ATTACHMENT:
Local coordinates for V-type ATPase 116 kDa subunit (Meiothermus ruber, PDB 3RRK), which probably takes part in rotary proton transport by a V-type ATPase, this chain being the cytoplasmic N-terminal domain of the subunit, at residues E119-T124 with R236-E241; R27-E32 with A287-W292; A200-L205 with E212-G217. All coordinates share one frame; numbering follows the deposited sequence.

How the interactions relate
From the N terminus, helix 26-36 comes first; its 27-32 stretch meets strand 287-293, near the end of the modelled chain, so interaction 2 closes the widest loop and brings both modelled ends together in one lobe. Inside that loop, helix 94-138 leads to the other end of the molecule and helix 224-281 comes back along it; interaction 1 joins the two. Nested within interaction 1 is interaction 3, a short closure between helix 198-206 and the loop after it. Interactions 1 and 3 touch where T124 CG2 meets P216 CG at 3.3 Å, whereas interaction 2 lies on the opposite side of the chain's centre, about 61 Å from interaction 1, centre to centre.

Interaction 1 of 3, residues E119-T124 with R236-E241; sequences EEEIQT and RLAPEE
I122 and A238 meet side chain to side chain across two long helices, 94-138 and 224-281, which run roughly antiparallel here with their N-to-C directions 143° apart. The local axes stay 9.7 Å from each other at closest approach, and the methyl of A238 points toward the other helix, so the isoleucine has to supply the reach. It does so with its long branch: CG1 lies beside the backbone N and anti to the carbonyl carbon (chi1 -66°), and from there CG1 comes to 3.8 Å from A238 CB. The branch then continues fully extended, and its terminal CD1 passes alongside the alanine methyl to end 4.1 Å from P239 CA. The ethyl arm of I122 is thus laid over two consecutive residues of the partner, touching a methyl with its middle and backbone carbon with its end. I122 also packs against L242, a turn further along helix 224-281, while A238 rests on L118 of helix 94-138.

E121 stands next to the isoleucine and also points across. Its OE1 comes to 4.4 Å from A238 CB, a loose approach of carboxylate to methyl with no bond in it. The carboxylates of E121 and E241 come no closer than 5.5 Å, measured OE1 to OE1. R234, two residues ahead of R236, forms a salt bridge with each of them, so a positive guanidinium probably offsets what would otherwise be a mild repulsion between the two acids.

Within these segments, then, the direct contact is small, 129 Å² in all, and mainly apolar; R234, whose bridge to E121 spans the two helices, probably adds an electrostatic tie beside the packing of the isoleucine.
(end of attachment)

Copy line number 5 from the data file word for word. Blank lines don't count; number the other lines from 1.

I122 and A238 meet side chain to side chain across two long helices, 94-138 and 224-281, which run roughly antiparallel here with their N-to-C directions 143° apart. The local axes stay 9.7 Å from each other at closest approach, and the methyl of A238 points toward the other helix, so the isoleucine has to supply the reach. It does so with its long branch: CG1 lies beside the backbone N and anti to the carbonyl carbon (chi1 -66°), and from there CG1 comes to 3.8 Å from A238 CB. The branch then continues fully extended, and its terminal CD1 passes alongside the alanine methyl to end 4.1 Å from P239 CA. The ethyl arm of I122 is thus laid over two consecutive residues of the partner, touching a methyl with its middle and backbone carbon with its end. I122 also packs against L242, a turn further along helix 224-281, while A238 rests on L118 of helix 94-138.